Texas Citrus Mutual


Texas Citrus Mutual, a non-profit trade association representing Texas citrus growers, was founded 50 years ago to work with and represent the interest of those growers as well as the statewide citrus industry.

Initially, the organization responded to the demands of growers, with its efforts focused on marketing, which didn’t previously exist at any measurable level. The group’s work produced tangible results.

Texas Citrus Mutual continues to market the industry on behalf of its members, but production issues are now competing for the time and attention of its leaders.

The Texas citrus industry is concentrated in the lower Rio Grande Valley of Texas, with about 400 growers located in that area. The majority of land devoted to citrus production in the three-county region is owned and managed by growers who also live on their land, and most of the larger citrus growers are members of Texas Citrus Mutual.

Since its inception, Texas Citrus Mutual has addressed the needs of growers as certain issues arise. In its early years, much of its work was focused on marketing issues.

Today, TexaSweet functions as the marketing arm of the Texas citrus industry, and Texas Citrus Mutual works cooperatively with that organization on several projects. One of those projects involved an investment in a promotion related to choice grade citrus produce, stemming from a decline in demand for the choice grade citrus from retailers.

At the same time, Texas Citrus Mutual was working through the Texas Citrus Growers League, a legal entity that could address pricing issues without violating antitrust laws.

“We know we had an impact on the price and the movement of choice fruit for two or three years when we were doing that,” said Ray Prewett, president of Texas Citrus Mutual since 2003. “There’s been a little talk about trying to do something like that again, but we haven’t got that going at this point.”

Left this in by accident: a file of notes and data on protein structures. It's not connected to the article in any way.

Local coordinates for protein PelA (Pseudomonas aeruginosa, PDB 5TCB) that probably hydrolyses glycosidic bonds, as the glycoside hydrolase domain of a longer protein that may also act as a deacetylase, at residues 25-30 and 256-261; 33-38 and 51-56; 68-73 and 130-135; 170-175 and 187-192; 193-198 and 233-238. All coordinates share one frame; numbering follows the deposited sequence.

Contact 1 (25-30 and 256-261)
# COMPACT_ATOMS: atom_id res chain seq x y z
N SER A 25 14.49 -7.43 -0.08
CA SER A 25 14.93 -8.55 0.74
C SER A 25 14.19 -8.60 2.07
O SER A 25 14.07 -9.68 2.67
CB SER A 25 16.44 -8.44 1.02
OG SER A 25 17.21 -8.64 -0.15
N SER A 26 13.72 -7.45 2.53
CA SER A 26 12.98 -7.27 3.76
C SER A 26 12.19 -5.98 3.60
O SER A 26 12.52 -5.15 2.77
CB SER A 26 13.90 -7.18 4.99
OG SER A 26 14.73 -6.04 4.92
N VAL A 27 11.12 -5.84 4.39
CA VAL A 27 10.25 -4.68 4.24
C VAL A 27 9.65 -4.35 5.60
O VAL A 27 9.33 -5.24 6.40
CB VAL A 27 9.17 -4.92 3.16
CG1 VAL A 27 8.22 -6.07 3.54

Fresh vs. Choice
Citrus growers aim to sell as much of their crop as possible as fresh produce. But over the course of the growing season, Prewett said only 60 to 65 percent of the entire harvest is distributed as fresh produce, with the remainder being processed into juice.

When it comes to fresh produce, Prewett said Texas growers aren’t necessarily competing with Florida growers for market share, but rather are competing with other products for shelf space at the grocery store.

Retailers have given high priority to Texas’ fancy fresh produce, the industry’s top grade of fresh citrus produce. “So consequently, we do pretty well on the price on that,” Prewett said.

But the second grade, referred to as choice, hasn’t fared as well. Retailers aren’t as interested in it and have put a preference on stocking other types of produce. They occasionally run some promotions with choice citrus, but won’t pay a high price for it.